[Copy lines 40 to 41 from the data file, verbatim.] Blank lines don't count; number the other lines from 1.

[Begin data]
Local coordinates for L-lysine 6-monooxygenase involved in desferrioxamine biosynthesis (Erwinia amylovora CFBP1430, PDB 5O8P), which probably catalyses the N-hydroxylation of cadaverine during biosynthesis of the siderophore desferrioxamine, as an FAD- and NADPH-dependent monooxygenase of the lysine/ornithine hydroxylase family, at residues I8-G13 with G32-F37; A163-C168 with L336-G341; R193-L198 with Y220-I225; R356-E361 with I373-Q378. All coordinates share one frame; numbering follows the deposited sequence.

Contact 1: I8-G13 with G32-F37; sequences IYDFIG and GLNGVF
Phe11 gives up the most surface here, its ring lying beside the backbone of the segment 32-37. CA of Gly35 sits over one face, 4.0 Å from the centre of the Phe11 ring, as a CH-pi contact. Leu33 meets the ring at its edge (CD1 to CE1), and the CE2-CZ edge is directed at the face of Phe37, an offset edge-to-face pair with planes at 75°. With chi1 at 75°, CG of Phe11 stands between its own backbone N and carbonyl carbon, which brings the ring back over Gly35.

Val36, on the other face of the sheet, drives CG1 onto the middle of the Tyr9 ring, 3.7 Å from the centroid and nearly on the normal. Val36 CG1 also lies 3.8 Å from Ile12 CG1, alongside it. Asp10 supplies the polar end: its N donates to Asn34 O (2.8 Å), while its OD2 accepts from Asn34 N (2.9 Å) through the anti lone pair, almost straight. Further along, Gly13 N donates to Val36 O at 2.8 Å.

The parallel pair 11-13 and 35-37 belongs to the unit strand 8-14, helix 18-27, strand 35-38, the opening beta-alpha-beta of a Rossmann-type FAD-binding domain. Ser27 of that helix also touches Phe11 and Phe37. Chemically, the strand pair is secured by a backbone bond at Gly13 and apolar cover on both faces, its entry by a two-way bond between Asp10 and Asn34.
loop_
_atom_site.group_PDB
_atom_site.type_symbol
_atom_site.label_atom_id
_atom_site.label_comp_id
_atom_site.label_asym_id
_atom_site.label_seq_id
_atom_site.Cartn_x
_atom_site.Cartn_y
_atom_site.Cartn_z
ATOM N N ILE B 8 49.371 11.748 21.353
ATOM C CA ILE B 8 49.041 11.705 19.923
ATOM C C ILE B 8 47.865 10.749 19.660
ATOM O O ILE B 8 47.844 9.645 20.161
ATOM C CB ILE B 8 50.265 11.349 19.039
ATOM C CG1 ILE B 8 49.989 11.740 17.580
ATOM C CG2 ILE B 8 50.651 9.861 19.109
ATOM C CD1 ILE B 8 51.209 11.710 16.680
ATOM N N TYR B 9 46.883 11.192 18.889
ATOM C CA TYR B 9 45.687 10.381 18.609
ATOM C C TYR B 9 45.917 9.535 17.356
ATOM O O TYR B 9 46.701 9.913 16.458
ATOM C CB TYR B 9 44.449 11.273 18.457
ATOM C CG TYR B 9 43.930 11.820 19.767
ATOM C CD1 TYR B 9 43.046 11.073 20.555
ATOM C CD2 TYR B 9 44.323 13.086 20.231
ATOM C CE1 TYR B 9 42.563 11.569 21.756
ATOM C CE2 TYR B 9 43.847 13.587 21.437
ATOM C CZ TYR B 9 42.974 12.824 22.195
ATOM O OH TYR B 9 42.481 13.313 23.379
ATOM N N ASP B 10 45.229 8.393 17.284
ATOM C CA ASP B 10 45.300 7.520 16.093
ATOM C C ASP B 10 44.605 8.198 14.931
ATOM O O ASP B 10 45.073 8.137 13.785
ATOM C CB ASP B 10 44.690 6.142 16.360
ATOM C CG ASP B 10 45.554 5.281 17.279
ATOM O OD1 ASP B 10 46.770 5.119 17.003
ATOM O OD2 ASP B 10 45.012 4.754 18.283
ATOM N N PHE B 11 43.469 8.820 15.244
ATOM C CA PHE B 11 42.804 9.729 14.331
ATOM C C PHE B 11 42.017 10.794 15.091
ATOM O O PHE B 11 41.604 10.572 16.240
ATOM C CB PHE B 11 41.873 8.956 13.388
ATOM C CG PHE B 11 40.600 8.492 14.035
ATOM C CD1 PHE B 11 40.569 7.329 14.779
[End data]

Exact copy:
ATOM C CB ASP B 10 44.690 6.142 16.360
ATOM C CG ASP B 10 45.554 5.281 17.279